By Dialogo May 18, 2010 A specialized team of experts in naval salvage and industrial recovery arrived in Chile to provide reconstruction expertise May 11. Deputy Commander of Naval Facilities and Engineering Command (NAVFAC), Deputy Chief of Civil Engineers Rear Adm. Albert Garcia and Commander of Naval Surface Warfare Center Rear Adm. Jim Shannon arrived in Chile with the 10-person team. The team consisting of shipyard, dry-docking and diving and salvage experts from Naval Sea Systems Command and waterfront shore facility experts from NAVFAC will be working with the Chilean navy to share their insight into reconstruction efforts of Astilleros y Maestranzas de la Armada (ASMAR, shipyards and armories of the Chilean navy) Talcahuano, a shipyard located in the Bay of Concepcion. ASMAR, is a state-owned company, belonging to the military and defense industries in which it constructs and repairs Chilean navy ships as well as domestic and internationally owned ships. The shipyard was damaged by the 8.8 magnitude earthquake and tsunami that occurred in Feb. 27. This is the second time the Chilean government has requested the assistance of an advisory team from the U.S. Navy since the earthquake and tsunami. The first team assisted the Chilean navy with an initial damage assessment of Naval Base Talcahuano and the shipyard. For more news from Commander, U.S. Naval Forces Southern Command, visit www.navy.mil/local/cusns/.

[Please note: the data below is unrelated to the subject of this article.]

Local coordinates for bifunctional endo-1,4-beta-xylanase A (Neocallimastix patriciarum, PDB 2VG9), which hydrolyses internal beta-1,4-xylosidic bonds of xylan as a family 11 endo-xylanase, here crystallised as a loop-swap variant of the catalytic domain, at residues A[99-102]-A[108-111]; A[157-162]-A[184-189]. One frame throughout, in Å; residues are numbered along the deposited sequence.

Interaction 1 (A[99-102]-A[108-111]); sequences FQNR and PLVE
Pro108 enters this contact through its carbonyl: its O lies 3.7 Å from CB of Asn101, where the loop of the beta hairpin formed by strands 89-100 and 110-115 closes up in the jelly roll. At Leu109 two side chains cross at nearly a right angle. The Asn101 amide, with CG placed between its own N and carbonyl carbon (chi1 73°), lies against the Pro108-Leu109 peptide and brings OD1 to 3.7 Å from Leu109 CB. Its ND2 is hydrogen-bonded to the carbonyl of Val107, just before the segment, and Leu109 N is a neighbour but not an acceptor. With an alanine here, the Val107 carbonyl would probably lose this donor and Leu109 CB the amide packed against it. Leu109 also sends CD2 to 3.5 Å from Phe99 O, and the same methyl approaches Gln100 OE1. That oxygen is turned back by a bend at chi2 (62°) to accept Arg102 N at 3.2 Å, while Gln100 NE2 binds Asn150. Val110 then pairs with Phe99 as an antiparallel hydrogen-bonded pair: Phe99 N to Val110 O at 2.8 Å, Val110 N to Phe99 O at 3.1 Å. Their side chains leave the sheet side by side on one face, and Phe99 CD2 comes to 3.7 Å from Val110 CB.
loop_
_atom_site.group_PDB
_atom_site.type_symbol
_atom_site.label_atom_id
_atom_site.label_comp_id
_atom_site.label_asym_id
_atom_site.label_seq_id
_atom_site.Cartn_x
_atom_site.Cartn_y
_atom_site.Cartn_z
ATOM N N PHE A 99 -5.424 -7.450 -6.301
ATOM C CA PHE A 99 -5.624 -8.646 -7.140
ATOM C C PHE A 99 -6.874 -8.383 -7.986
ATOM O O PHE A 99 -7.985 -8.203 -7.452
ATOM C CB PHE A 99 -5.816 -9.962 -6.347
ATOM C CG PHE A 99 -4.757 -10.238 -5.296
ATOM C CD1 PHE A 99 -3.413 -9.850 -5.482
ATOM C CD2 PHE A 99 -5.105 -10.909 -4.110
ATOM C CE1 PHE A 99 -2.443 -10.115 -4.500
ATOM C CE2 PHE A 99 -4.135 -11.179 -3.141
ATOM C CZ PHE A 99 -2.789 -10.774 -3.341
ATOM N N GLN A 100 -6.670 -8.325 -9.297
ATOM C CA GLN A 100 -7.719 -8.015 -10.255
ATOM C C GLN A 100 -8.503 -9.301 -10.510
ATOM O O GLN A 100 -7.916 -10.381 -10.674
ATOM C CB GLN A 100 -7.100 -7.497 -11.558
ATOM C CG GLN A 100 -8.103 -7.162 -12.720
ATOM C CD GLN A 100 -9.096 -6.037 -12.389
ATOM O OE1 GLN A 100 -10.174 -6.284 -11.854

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continue reading » One wintry Saturday morning a couple years ago, a new member and her two preschool daughters walked into Community Plus Federal Credit Union in Rantoul, Illinois, and approached the loan officer’s desk.The woman told her children, “This is the lady who helped us get our car,” and the girls gave the loan officer a hug. The family had good reason to be thankful: Before qualifying for the loan through the credit union’s new Ride to Work program, the woman was up predawn every weekday, waking her daughters so they could walk together to their child care provider before she caught a ride to work. When they needed groceries, they pulled their wagon to and from the store.President Michael Daugherty shares this story to illustrate the impact of Community Plus FCU’s commitment to the nonprime auto lending program, which has produced $3.3 million in loans for the $19 million credit union serving 4,000 members since its launch in late 2015.“It really gave us some validation. The numbers tell us a lot, but it’s these kinds of stories that confirm, ‘Yes, we should be doing this,’” says Daugherty, a CUES member. ShareShareSharePrintMailGooglePinterestDiggRedditStumbleuponDeliciousBufferTumblr